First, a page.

Agnès Varda's Faces Places comes up aces

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      A documentary by Agnès Varda. In French, with English subtitles. Rated PG

      “You can make something out of anything,” says a hobo collage artist living alone in the woods outside of Paris. “All you need is an idea.”

      He’s just one of the many offbeat, marginalized, or simply ordinary people celebrated in this ceaselessly enchanting tour de France. And his upbeat notion is animated by our lovable hosts, veteran filmmaker Agnès Varda, 88, and the 33-year-old photographer called JR, who specializes in plastering giant portraits on available walls, water towers, and railcars.

      They met on the festival circuit and decided to make a movie together; the most beguiling charm of Faces Places (French title: Villages Visages) is that they keep letting you in on their improvisations as they drive across the country, and eventually to Switzerland, in JR’s big, black cameramobile—out of which those giant posters are manufactured.

      At it since 1955, Varda’s the nouvelle vague survivor (Vagabond is perhaps her best-known feature) whose retinue originally contained husband Jacques Demy, pal François Truffaut, and mentor Jean-Luc Godard. The last-named’s presence is strong, from JR’s ubiquitous hat and dark glasses to a scene from JLG’s 1964 Bande à part that they re-create in the Louvre, later, when his presence also becomes an absence. Along the way, they visit a forgotten coal town, lonely farmers, oft-striking dockworkers, and rival goat-keepers (one side lets them keep their horns, the other doesn’t), among many others. All are amused to be part of the artistic process, and their delight at being recognized—we’re talking images more than 10 times the subject’s size—is contagious. They also visit the humble grave of Henri Cartier-Bresson and childhood home of Varda’s early friend and photo subject Guy Bourdin, who later became a top fashion photographer.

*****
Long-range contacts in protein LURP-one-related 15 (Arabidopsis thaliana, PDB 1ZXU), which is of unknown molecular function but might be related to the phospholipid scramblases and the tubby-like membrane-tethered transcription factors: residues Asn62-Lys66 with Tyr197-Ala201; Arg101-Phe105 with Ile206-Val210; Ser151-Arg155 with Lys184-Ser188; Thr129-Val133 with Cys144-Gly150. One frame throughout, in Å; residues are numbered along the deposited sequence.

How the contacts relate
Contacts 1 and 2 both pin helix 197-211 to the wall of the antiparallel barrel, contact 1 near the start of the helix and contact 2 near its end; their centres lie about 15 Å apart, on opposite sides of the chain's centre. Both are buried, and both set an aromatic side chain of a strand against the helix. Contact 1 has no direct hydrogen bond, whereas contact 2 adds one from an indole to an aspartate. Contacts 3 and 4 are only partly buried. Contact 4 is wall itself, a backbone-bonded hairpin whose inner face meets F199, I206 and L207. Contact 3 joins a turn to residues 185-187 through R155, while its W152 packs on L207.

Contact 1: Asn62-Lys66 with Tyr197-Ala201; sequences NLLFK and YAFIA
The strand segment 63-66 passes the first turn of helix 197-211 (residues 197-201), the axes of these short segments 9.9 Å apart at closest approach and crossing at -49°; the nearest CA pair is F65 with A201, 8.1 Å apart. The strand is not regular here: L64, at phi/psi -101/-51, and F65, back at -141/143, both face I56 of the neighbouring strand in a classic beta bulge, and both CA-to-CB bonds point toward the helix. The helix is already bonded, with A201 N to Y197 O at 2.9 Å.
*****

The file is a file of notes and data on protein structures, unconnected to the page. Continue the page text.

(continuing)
Through it all, the directors tease each other playfully and, through play, reveal the seriousness of their methods. In one time-lapse sequence, we see how much effort is required for JR’s crew to mount a huge portrait (of Bourdin) on a World War II beach bunker in Normandy—only to find it entirely washed away the next morning. For her part, the pixielike Varda, who just received a special Oscar for her body of work, takes everything in stride. Her eyes are fading, but life’s still a blast. “Chance has always been my best assistant,” she insists. And who can argue?